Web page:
‘Mam!’ I would say to my mother, ‘Can we just have a moment of quiet?’
It might last all of 2.3971 seconds.
‘Mam, your tongue is hinged in the middle and flaps at both ends,’ I would say. Perhaps it wasn’t kind, but it sure was true!
It was as though my Aspie mother just couldn’t hold her tongue. Whatever she thought, came shooting out her mouth. Thought and speech were Siamese twins. The chatter was constant. Twenty-four hours a day, seven days a week – but it felt like even more.
Even through the wall of her bedroom, I could hear her yackety-yacking in her sleep. Sometimes I’d crack the door open. She was narrating her dreams, with gestures, no less! When she woke, she’d be mystified that I knew exactly what her dreams had been about.
Welcome to the world of Aspergers. Dear people whose brains never shut off and tongues never stop flapping.
For a neurotypical, Aspie’s incessant talking can be incredibly trying (at best) to bloody infuriating (at worst.) Luckily, Mam didn’t require a rapt audience. She was perfectly happy to prattle away while I read a book or surfed the Internet, utterly ignoring her and her monologue.
While I’m a quiet neurotypical (NT) who thinks in the quietude of my own brain before speaking a complete thought, Aspies are completely the opposite. Their talking is how they think. Talking and thinking are synonymous, intertwined and choreographed in perfect time for them.
Telling them, as I tried on multiple occasions, ‘Your brain is there for you to think inside. Think inside your brain. Not outside with your tongue!’ is only met with a blank stare. That’s not how they function. They couldn’t if they tried.
They can’t stop thinking, so they can’t stop talking. It’s as simple as that.
An Aspie who is consciously trying to hold their tongue, is like living with a benign, well-meaning volcano. Stressful for us and intolerable for them. They need to spew!
Because the constant talking or ‘noise pollution’ as I’ve privately labeled it in moments of exasperation is impossible for an Aspie to ‘switch off’, it is we neurotypicals who must take steps to protect ourselves. I thought seriously about investing in noise canceling headphones. My chief mistake was tolerating my mother’s blathering to the point of fury.
Yes, I exploded in anger, which she found baffling, confusing and hurtful. She thought we were having a perfectly nice time together, blind to all the non-verbal cues I’d been shooting her way. Cues that a fellow NT would have found obvious and downright rude and insulting!
Like rolling my eyes. Sighing loudly. Reading a book. Turning my body away from her. Saying ‘uh-huh’ in the most bored, disinterested, disembodied tone possible. Putting on earphones. Even clapping my hands over my ears in blatant frustration. None of the messages got through to her.
‘It’s rude!’ I lashed out, ‘rude of you to talk constantly! Do you really think anyone wants to hear every single thought you have!? Is your ego that big!? I love you, but you are capable of shutting your mouth. I cannot close my ears. They don’t come with flaps. You are abusing my auditory sense.’
She curled up in the fetal position and started to sob. Blind-sided (or so she thought having missed all the non-verbal cues I’d been shooting her way.) Shocked. Hurt. Confused. She seemed to think that having a relationship with her daughter meant sharing every thought that came into her head, aloud. She was hurt and baffled when I contradicted that notion.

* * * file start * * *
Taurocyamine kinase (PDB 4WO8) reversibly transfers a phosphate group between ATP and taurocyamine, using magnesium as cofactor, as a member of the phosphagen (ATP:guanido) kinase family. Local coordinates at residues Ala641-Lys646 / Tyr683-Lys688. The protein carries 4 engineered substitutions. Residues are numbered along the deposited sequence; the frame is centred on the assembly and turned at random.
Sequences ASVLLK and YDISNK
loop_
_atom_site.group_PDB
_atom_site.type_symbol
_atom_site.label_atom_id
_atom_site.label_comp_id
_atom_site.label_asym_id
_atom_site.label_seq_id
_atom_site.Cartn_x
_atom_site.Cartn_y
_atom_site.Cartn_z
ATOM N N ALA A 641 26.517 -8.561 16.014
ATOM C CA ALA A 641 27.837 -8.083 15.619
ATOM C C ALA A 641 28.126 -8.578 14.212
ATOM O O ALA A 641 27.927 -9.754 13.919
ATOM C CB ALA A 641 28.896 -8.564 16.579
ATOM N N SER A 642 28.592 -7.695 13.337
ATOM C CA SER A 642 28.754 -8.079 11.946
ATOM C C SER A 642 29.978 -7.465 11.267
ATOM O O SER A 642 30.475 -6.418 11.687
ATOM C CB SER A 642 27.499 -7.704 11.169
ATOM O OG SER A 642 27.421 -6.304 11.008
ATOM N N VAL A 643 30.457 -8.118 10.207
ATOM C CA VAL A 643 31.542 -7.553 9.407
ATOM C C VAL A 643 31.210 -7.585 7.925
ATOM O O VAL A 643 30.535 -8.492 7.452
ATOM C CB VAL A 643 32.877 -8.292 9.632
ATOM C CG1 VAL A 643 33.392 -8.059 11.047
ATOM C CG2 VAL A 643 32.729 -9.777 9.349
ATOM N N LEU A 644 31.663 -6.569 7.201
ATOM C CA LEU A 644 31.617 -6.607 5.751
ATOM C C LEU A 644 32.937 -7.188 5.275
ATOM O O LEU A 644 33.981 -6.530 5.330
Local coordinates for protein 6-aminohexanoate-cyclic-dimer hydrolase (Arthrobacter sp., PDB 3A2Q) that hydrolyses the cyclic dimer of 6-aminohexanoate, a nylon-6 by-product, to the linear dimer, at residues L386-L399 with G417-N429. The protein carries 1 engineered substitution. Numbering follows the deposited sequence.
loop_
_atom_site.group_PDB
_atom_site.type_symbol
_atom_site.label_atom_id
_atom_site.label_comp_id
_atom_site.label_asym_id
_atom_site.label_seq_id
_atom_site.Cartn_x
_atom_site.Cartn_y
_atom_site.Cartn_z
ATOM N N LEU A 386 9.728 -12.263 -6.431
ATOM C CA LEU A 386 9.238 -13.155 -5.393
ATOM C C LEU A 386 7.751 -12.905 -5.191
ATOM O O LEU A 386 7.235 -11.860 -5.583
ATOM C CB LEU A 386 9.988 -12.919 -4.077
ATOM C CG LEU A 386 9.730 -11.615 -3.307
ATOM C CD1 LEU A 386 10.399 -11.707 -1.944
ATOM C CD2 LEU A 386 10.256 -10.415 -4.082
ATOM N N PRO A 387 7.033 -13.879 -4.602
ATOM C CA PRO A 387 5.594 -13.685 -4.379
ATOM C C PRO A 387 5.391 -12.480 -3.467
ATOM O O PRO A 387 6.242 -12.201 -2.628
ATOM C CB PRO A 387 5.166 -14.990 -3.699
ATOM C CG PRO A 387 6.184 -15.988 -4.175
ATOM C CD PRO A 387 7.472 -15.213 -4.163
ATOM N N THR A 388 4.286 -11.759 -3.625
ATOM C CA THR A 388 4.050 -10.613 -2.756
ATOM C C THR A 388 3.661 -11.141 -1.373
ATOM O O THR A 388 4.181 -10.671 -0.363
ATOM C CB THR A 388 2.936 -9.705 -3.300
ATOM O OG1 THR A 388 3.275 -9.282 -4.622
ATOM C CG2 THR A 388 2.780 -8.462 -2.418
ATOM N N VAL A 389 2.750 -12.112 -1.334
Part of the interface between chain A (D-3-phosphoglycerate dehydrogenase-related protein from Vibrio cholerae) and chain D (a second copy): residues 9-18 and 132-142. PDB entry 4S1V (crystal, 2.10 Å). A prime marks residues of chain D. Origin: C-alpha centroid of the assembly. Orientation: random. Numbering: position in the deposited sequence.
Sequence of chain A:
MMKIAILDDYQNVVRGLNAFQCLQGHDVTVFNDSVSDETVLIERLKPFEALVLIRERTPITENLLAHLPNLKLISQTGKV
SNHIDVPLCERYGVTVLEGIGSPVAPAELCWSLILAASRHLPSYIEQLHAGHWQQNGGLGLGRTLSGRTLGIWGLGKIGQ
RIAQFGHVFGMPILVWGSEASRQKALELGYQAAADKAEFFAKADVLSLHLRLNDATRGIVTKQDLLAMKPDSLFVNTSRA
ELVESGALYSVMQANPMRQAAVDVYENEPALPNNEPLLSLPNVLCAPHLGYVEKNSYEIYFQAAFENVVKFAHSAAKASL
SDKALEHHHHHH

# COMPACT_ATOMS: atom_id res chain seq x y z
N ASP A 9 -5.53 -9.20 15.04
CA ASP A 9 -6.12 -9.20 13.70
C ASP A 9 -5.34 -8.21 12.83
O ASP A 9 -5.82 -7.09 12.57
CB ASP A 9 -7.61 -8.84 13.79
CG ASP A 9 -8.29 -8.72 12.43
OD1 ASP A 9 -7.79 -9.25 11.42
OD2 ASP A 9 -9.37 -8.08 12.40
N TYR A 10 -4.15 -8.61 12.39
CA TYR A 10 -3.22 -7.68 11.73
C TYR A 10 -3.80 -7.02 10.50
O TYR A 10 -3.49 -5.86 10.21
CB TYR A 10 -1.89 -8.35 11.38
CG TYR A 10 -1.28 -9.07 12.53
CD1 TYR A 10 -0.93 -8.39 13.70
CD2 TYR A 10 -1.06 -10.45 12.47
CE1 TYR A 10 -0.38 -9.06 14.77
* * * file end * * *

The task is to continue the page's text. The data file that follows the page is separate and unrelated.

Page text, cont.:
Since that day, I regret getting so angry at her. Since then, I’ve come to a much better understanding of Aspergers and Aspies and how to handle their ceaseless conversation.
They cannot switch off their brains nor their tongues. There’s no switch! It’s as exhausting for them, as it us for us. Mam has tried to switch off, she tells me. She informs me that she could talk much more than she actually does. I find that hard to believe, but Aspies don’t usually lie. It’s antithetical to their nature.
It is I who have changed. It is I who must change to protect myself from the constant barrage of words. ‘Words, words, words, I’m so sick of words’ as Audrey Hepburn sang in My Fair Lady. It is I who must control the situation to avoid the anger that comes from being an Aspie’s Private Ear, a receptacle for their constant yackety-yack-yack-yacking.
You must also protect yourself. To have a successful relationship with an Aspie is to take them in small doses, not huge gulps. Fits-and-starts, not constant contact.
In other words, put yourself in Time-Out. Give yourself permission to step away from the Aspie you love on a frequent, routine basis to avoid overwhelm.
You need quiet. They can’t provide it.
Explain it to them, but don’t expect them to understand. Your explanation is more in the manner of downloading a new computer program to their hard drive. A new behavioral pattern they must follow to get along in our society, dominated by neurotypicals, that they find baffling and confusing.
‘I love you very much,’ tell them, ‘but I need silence to recharge my batteries.’ Using technical, engineering analogies may help them understand, ‘When I say I need a time-out, that means I’m going away from you for awhile. Don’t follow me. Don’t invade my privacy. When I feel rested, I’ll return to be with you. It’s nothing personal, but I need to take care of me.’
Design a sanctuary for yourself, where the dear Aspie cannot enter. It may be your bed. A quiet corner of the back garden. A gable in the attic. The breakfast nook. A refuge for much-needed solitude and blessed, blessed silence.
You’ll emerge refreshed and your Aspie will be so glad you’re back. And yes, the talking will commence again. But you won’t want to rip your ears off and stuff them down their throat.
Aspies make wonderful, interesting, faithful and brilliant mothers, fathers, spouses, friends. Like the very finest things in life, Almas Beluga caviar or Alba white truffles, Aspies are best in small doses.